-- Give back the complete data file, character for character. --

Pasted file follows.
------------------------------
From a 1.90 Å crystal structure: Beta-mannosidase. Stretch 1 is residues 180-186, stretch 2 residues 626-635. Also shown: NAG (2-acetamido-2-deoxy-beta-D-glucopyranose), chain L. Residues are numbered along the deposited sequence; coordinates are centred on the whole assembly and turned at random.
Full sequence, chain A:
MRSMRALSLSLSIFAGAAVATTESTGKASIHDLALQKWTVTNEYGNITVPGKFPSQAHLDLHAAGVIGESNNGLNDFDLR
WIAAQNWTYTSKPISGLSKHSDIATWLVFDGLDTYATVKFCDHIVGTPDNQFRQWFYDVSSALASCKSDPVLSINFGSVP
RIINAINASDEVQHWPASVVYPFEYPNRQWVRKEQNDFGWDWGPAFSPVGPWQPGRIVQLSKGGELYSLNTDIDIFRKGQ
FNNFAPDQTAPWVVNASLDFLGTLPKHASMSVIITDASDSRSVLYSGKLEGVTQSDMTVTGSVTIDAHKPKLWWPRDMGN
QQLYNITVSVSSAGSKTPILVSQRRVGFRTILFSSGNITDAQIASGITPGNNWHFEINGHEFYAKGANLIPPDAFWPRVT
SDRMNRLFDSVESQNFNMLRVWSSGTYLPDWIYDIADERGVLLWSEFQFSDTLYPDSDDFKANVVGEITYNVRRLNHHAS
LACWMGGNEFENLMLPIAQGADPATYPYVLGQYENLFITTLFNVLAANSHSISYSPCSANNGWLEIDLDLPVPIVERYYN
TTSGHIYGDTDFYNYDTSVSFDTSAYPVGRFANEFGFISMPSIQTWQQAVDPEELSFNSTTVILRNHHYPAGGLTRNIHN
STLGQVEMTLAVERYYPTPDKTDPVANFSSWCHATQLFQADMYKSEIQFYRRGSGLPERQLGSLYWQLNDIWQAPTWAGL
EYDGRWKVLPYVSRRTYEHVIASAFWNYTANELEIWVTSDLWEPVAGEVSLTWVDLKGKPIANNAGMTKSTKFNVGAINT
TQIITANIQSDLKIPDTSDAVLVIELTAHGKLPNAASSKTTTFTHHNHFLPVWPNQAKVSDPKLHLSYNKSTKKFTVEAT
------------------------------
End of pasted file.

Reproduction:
From a 1.90 Å crystal structure: Beta-mannosidase. Stretch 1 is residues 180-186, stretch 2 residues 626-635. Also shown: NAG (2-acetamido-2-deoxy-beta-D-glucopyranose), chain L. Residues are numbered along the deposited sequence; coordinates are centred on the whole assembly and turned at random.
Full sequence, chain A:
MRSMRALSLSLSIFAGAAVATTESTGKASIHDLALQKWTVTNEYGNITVPGKFPSQAHLDLHAAGVIGESNNGLNDFDLR
WIAAQNWTYTSKPISGLSKHSDIATWLVFDGLDTYATVKFCDHIVGTPDNQFRQWFYDVSSALASCKSDPVLSINFGSVP
RIINAINASDEVQHWPASVVYPFEYPNRQWVRKEQNDFGWDWGPAFSPVGPWQPGRIVQLSKGGELYSLNTDIDIFRKGQ
FNNFAPDQTAPWVVNASLDFLGTLPKHASMSVIITDASDSRSVLYSGKLEGVTQSDMTVTGSVTIDAHKPKLWWPRDMGN
QQLYNITVSVSSAGSKTPILVSQRRVGFRTILFSSGNITDAQIASGITPGNNWHFEINGHEFYAKGANLIPPDAFWPRVT
SDRMNRLFDSVESQNFNMLRVWSSGTYLPDWIYDIADERGVLLWSEFQFSDTLYPDSDDFKANVVGEITYNVRRLNHHAS
LACWMGGNEFENLMLPIAQGADPATYPYVLGQYENLFITTLFNVLAANSHSISYSPCSANNGWLEIDLDLPVPIVERYYN
TTSGHIYGDTDFYNYDTSVSFDTSAYPVGRFANEFGFISMPSIQTWQQAVDPEELSFNSTTVILRNHHYPAGGLTRNIHN
STLGQVEMTLAVERYYPTPDKTDPVANFSSWCHATQLFQADMYKSEIQFYRRGSGLPERQLGSLYWQLNDIWQAPTWAGL
EYDGRWKVLPYVSRRTYEHVIASAFWNYTANELEIWVTSDLWEPVAGEVSLTWVDLKGKPIANNAGMTKSTKFNVGAINT
TQIITANIQSDLKIPDTSDAVLVIELTAHGKLPNAASSKTTTFTHHNHFLPVWPNQAKVSDPKLHLSYNKSTKKFTVEAT